Apple Inc. CEO Tim Cook again told president Donald Trump his new 10% tariffs on Chinese goods, which the latter postponed until Dec. 15, will hurt Apple while boosting its smartphone rivals, especially Samsung Electronics Co. Ltd.

Cook and Trump shared a widely covered dinner on Aug.16 where both men exchanged views on an array of topics but reserved most of the conversation on Trump’s trade war against China and the harm it’s inflicting on Apple.

Cook again told Trump it will be hard for Apple to pay tariffs on its Chinese-assembled products since many of its competitors don’t have to pay the same level of tariffs. He referred specifically to Samsung, the world’s largest maker of mobile phones, whose manufacturing facilities are mostly located in South Korea which Trump isn’t engaged in a trade war.

On Sunday, Trump said Cook made a “good case” it will be difficult for Apple to pay tariffs when Samsung doesn’t face the same problem.

“I thought he made a very compelling argument,” said Trump.

On Aug. 13, Trump postponed the new 10% tariffs on some consumer items (including smartphones and video games) until Dec. 15.

The United States Trade Representative office (USTR) said the delay affects electronics (including mobile phones) laptops and video game console, some clothing products and shoes and “certain toys.” Other products on the list include footwear and apparel, food and kitchen items, numerous chemicals, fireworks, baby products and sports equipment.

Products in the categories exempt from the tariffs are critical to the U.S. consumer market, especially during the huge Christmas shopping season.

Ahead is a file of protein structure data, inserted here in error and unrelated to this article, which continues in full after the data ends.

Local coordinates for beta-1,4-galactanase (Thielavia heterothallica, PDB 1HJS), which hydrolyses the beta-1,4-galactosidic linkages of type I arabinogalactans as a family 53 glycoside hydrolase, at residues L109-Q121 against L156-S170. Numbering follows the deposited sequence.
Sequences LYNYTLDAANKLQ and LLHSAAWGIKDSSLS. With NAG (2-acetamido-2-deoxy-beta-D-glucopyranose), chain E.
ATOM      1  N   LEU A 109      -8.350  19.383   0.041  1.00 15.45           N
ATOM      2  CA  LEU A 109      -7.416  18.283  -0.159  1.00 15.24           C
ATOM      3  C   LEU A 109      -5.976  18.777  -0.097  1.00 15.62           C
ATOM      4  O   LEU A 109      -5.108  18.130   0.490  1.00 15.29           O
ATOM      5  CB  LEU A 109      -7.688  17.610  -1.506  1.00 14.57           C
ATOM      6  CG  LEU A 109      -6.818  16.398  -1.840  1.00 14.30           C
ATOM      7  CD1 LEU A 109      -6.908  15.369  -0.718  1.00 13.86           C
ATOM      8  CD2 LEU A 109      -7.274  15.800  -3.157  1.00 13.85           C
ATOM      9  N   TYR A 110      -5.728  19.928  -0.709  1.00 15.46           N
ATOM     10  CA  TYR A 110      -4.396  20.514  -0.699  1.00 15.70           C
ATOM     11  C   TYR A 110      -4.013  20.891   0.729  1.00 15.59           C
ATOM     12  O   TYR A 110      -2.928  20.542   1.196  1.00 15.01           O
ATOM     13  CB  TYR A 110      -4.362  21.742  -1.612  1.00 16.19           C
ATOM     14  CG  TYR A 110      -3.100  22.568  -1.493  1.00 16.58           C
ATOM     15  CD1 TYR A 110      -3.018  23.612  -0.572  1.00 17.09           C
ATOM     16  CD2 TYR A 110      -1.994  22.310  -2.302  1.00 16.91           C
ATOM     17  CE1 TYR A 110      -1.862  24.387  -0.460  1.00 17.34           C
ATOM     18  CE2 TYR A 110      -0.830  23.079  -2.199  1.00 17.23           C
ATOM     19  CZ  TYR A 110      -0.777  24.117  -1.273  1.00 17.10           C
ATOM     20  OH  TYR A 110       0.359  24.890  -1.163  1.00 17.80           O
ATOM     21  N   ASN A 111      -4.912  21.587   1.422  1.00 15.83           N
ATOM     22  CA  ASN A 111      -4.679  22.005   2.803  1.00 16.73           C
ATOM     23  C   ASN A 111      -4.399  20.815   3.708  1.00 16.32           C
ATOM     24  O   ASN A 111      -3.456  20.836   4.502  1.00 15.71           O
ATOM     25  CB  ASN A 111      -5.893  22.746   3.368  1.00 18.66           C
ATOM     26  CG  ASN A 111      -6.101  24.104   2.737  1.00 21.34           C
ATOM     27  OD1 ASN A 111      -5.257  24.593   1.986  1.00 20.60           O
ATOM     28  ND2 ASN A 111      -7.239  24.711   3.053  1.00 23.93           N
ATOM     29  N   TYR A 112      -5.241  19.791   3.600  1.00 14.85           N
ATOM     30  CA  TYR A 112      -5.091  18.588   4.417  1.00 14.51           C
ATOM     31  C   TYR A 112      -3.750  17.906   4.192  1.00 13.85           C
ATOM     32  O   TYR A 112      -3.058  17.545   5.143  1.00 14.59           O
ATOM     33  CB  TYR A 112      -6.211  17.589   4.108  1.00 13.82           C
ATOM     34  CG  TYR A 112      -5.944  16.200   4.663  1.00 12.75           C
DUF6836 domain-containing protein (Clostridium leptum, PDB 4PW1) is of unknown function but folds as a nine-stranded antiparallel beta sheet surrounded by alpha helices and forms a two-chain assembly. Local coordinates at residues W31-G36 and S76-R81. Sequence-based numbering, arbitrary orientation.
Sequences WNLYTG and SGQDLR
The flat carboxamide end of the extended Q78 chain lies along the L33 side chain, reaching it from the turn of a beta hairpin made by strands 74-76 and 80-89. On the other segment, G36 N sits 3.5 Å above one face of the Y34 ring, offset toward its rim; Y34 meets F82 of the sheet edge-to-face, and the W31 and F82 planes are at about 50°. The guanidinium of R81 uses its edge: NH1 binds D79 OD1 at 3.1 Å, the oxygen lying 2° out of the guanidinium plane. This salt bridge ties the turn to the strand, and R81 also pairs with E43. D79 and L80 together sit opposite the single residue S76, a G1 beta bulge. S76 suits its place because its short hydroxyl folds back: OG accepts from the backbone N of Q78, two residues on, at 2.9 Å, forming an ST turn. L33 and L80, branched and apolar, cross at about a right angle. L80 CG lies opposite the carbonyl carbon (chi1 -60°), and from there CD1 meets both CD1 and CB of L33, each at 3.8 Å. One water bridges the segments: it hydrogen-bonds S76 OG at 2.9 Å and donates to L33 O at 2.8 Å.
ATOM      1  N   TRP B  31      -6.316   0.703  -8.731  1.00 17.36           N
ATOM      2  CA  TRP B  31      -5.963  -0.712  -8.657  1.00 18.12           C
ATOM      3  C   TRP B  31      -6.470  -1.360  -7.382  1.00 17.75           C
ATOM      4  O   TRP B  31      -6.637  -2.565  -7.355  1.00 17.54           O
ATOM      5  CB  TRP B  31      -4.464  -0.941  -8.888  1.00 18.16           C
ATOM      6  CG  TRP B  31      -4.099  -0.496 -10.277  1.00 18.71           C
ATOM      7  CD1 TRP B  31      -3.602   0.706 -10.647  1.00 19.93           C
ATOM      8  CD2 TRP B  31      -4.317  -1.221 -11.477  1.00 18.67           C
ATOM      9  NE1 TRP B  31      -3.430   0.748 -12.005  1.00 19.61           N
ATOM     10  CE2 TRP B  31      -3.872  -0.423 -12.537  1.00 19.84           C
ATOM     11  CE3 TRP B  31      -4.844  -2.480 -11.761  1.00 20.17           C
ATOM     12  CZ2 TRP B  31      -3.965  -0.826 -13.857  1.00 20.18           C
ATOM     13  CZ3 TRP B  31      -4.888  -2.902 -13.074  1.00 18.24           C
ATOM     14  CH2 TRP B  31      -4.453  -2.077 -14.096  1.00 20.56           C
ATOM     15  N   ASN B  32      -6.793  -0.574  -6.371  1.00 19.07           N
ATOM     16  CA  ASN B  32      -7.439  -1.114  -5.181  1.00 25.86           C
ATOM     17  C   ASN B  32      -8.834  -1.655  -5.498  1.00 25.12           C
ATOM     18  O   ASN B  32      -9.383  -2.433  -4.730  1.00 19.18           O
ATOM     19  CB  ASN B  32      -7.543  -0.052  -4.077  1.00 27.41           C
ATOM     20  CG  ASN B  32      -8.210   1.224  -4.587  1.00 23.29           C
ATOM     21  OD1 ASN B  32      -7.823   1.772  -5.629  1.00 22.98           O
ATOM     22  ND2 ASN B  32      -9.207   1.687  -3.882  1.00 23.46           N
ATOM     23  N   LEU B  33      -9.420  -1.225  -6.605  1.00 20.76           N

Trump said he postponed the tariffs that would have hit during the Christmas shopping season “in case it had an impact on shopping.” He claims the delay will “help a lot of people.”

On Aug. 1, Trump announced 10% tariffs will be levied on Sept. 1 on the remaining $300 billion worth of Chinese imports not hit by new U.S. tariffs.

Apple’s position on the deleterious effects of Trump’s trade war was delineated in a letter Cook sent to U.S. trade representative Robert Lighthizer in late June. In this letter, Apple urged Trump to drop his tariff plan to levy duties on $300 billion worth of Chinese products if he can’t reach a trade deal.

Cook said Trump’s new tariffs will "tilt the playing field" in favor of its global rivals, among which are many Chinese companies. He said more tariffs will hurt Apple’s "global competitiveness.”

The letter said Trump’s proposed tariffs will hit Apple’s major products, including iPhone, iPads and Airpods. Trump’s new tariffs will also make it more costly to repair Apple devices in the U.S. by making imported parts more expensive.

"We urge the U.S. government not to impose tariffs on these products," said Cook.

Apple said its Chinese competitors such as ZTE Corporation and Huawei Technologies Co. Ltd. don’t have a "significant presence" in the U.S. market and won’t be impacted by Trump’s new duties.

"A U.S. tariff would, therefore, tilt the playing field in favour of our global competitors.”

In sending this letter, Apple joined a large number of companies pushing Trump to abandon plans for more tariffs on Chinese goods. They cite risks to their business and consumers from higher tariffs.